Wild Horses

Thursday, August 19, 2010
"A well controlled passionate personality is a powerful thing. That is what dangerous women are made of. But a passionate personality that is unbridled can cause a world of damage...."

This quote is from a post by one of Nancy Wilson's daughters (Rachel) on the blog, Femina. It got me thinking.

It's too easy as a parent to play defense when it comes to training our children. In the battle for their souls we too often wait to let their sin natures make the first move. We feel like we're playing whack-a-mole: "There's a sin!" *whack!* *whack!* But the sins keep popping up. And both we and our children only end up frustrated and confused.

While Rachel's little boy is pretty straightforward, her four little girls have abounding emotions. Often when they disobey or sin it is because of an emotion that has gone unchecked. Addressing their behavioral sin without addressing the emotions that led to it leaves the girls with emotions they don't know how to handle. Rachel and her husband are playing offensive, though, and have come up with an analogy to help their daughters control their emotions before their emotions control them.

"We tell our girls that their feelings are like horses—beautiful, spirited horses. But they are the riders. We tell them that God gave them this horse when they were born, and they will ride it their whole life....When our emotions act up, it is like the horse trying to jump the fence and run down into a yucky place full of spiders to get lost in the dark. A good rider knows what to do when the horse tries to bolt—you pull on the reins! Turn the horse’s head! Get back on the path!"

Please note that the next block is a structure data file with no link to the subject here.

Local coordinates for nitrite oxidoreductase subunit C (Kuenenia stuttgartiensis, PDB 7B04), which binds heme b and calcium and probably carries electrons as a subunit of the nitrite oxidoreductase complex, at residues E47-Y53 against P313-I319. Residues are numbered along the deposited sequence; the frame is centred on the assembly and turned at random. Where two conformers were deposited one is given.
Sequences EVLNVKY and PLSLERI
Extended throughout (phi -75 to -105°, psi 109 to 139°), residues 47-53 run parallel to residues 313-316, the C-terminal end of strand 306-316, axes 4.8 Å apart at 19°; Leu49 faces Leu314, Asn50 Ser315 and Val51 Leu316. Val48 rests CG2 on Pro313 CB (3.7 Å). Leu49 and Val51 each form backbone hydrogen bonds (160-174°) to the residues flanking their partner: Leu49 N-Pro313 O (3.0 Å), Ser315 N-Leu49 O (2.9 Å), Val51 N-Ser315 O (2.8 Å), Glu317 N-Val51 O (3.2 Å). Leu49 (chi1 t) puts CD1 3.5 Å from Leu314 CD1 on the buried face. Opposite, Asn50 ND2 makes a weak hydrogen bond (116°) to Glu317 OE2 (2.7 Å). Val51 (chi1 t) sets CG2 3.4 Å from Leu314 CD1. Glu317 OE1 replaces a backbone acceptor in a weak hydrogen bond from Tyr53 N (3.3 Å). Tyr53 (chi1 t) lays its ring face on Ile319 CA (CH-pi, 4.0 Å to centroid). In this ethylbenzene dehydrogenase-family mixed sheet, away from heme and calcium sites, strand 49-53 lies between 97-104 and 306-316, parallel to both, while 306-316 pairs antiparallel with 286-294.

Little girls need riding lessons to learn how to keep those spirited horses in check. And they need the security of knowing their parents will help pull them back.

My girls are pretty little, but already I can tell that Lucy is blessed with a "passionate personality." We named her after a bad guy slaying woman of valor and we want her to be a "dangerous woman" who will not be afraid to accomplish great things with her life. But wild horses don't win races and an untrained spirit will leave little but hurt and destruction in its path.

Rachel's post inspired me to look past the hitting and taking and yelling and whining, to figure out what emotions have gone unchecked to cause these sins, and to play offensive as I train my children. There's so much these little ones need to know about living like Christ and it can't all be taught with the business end of a spanking spoon.

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